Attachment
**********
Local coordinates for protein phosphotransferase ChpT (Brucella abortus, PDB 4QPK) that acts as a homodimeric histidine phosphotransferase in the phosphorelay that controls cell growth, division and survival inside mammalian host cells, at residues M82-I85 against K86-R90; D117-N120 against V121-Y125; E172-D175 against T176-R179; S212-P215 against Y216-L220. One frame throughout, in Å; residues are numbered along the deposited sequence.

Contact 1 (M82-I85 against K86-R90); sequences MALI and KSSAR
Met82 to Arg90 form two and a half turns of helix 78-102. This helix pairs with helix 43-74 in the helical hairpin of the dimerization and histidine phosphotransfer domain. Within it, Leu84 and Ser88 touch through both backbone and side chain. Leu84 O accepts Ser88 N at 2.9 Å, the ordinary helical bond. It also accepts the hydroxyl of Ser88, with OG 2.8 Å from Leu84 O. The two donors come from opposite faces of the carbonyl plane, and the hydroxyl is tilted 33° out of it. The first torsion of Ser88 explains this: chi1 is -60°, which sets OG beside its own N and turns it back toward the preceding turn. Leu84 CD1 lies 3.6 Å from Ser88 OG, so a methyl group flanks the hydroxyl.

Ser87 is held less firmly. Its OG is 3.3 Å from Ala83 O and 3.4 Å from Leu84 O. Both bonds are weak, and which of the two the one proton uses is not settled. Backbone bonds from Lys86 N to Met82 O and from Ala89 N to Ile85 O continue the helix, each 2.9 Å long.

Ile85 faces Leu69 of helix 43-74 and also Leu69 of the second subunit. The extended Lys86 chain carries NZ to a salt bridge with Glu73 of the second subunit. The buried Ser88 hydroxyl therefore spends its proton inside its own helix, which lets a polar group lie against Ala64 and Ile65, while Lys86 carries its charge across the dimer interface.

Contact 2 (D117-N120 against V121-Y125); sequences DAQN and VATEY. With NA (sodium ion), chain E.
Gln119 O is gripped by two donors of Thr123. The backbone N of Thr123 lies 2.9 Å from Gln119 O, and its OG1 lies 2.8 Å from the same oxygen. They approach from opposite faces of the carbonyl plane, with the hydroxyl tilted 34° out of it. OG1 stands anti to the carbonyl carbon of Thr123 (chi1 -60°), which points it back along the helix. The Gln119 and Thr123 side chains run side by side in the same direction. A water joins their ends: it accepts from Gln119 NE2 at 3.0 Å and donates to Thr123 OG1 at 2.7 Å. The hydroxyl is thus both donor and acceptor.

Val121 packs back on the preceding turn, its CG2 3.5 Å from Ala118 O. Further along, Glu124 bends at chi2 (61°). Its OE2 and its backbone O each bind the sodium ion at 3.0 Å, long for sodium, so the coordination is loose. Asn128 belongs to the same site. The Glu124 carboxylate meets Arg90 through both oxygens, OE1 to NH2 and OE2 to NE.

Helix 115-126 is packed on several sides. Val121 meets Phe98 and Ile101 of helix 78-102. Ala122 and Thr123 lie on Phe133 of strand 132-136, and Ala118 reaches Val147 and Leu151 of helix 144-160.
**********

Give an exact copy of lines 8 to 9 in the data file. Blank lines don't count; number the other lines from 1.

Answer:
Val121 packs back on the preceding turn, its CG2 3.5 Å from Ala118 O. Further along, Glu124 bends at chi2 (61°). Its OE2 and its backbone O each bind the sodium ion at 3.0 Å, long for sodium, so the coordination is loose. Asn128 belongs to the same site. The Glu124 carboxylate meets Arg90 through both oxygens, OE1 to NH2 and OE2 to NE.

Helix 115-126 is packed on several sides. Val121 meets Phe98 and Ile101 of helix 78-102. Ala122 and Thr123 lie on Phe133 of strand 132-136, and Ala118 reaches Val147 and Leu151 of helix 144-160.